1. Set the Ground Rules.  Make sure your sitter knows (and follows!) your rules about bedtime, screen time and time outs.  For us, bedtime for the grammar school gang is between 7:30 and 8:00, they are allowed 30 minutes of TV (but no Angry Birds) and a time out is in order if they don't follow the ground rules!
  2. Share your bedtime routine.  Is there a special blankie (or in our case, "WaWa") that Junior can't sleep without?  Is Goodnight Moon a bedtime mandatory?  Do teeth get brushed before or after the last trip to the potty?  These little details will help your wide-eyed sitter get your tots down for shut-eye right on schedule.
  3. Leave emergency contact info.  This one may be obvious (and I'm pretty sure someone once gave me a nifty notepad with this info on it!) but don't forget to leave the details that will matter most if things take a turn for the worse -- your cell phone number, your husband's cell, the pediatrician's number and ideally the number of a trusty neighbor -- someone in walking or yelling distance that can come in a jiffy.
  4. Share your expectations.  Do you want to come home from a nice night out (or a few hours at the local school, which is also quite nice but not exactly a romantic date!) to clean up mac and cheese and load the sippy cups into the dishwasher? If not, make sure your sitter knows the job requirements -- if they include cleaning up the kitchen or taking out the dirty diapers, you need to let her know.  If you don't, you can't blame her for ignoring them, just like you would occasionally like to do!
  5. Sitters need ground rules too.  How do you feel about your sitter talking on the phone while the kids are up?  Can she (or he) use your computer?  Have access to your wireless code?  If your sitter is over 21, are you comfortable with her having a drink after the kids are tucked in?  Is it ok if the boyfriend or girlfriend comes over?  Addressing these issues before you head out for the night is sure way to ensure that a good time is had by all.  After all, you're finally in the position to say "As long as you're in MY house, you'll live by MY rules" -- although, I wouldn't recommend actually saying it out loud if you'd like your nice babysitter to come back!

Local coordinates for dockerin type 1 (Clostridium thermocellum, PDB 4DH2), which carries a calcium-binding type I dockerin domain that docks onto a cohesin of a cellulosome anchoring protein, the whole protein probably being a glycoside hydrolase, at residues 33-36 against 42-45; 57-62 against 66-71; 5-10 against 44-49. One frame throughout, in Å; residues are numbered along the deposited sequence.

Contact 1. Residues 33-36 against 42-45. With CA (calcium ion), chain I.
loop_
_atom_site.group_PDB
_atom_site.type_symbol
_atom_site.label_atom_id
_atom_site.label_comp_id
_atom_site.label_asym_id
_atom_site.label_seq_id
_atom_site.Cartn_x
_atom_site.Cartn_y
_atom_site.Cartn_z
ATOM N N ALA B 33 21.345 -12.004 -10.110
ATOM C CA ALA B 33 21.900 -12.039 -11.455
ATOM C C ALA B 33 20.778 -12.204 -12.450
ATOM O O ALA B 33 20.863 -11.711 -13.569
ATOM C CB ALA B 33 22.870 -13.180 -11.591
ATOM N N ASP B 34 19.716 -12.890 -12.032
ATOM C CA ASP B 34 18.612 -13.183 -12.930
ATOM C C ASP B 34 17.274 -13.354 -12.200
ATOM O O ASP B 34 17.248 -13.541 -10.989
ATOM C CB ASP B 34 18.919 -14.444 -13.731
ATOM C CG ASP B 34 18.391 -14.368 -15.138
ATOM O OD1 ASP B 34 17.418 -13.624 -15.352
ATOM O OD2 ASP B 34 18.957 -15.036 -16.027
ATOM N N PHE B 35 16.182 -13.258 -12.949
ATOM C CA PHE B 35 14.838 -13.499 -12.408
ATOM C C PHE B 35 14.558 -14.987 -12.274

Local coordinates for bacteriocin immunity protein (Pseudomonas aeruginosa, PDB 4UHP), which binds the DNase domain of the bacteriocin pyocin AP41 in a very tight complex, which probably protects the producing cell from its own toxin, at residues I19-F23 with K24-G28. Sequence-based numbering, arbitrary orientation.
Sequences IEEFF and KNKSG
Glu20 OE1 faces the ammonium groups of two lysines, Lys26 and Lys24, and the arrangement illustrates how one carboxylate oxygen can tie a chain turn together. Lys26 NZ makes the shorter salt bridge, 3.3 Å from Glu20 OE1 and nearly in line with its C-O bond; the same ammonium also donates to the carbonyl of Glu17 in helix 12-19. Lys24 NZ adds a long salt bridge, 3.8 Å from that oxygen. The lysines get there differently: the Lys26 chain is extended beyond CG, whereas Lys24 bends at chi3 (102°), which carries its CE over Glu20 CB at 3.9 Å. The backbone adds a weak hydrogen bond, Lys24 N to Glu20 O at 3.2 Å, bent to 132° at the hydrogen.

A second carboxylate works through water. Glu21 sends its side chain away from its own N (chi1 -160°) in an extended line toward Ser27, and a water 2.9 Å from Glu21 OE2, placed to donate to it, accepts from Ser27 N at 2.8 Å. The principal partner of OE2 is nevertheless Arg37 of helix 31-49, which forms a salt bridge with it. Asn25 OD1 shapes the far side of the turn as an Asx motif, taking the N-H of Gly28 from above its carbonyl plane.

Thursday, September 15, 2011

Goodnight Moon, so long my sweet babies

Tonight I read Goodnight Moon for the one millionth time.  Give or take a few.  It feels like a million times but, I still love it.  I love the rapt attention it holds -- over our two year old triplets today and our four and six year old before them.  One of my favorite things is reading one page and letting them fill in what follows... 

ME:  Goodnight comb, goodnight brush...

THEM:  Goodnight old lady whispering HUSHHHHHHH!!!!!!!!!!

Try as we might, none of our kids ever really got the hang of the "hush." As we were reading tonight, I had three little guys sprawled across my legs, finishing the sentences and looking up at me in wide-eyed wonder.  I realized then that it won't be long before they move on.  Before our tattered copy of Goodnight Moon ends up on the back of the bookshelf with other "baby" books like Guess How Much I Love YouThe Very Hungry Caterpillar and other kiddie classics. 

I love the sweet innocence of these family favorites.  They will forever represent a time in our lives that is flying by far too fast.  

Tonight as I tucked my little fellas and "big kids" in, I thought about the many minor milestones we've passed -- the little things that may not be in a baby book but are etched forever in my heart.  Things like...
  •  The sweet, funny, mixed-up things they say, like "Is me going to work with you Mommy?" or "I love the sunset moon!"
  • Squeezing all five kids in the tub together -- this actually has been captured on film and typically elicits the response, "You need a bigger tub!"
  • The way they all used to sleep with their rumps up in the air; now they lie sprawled out like drunken frat boys.
  • Pot bellies.  Those big, round, post-meal bellies that provide a visual display confirming their tummies are full.  (If only this stayed cute as we grew older... like 40 years older!)
  • Fascination with dump trucks, garbage trucks, firetrucks, any sort of construction equipment and "worker guys."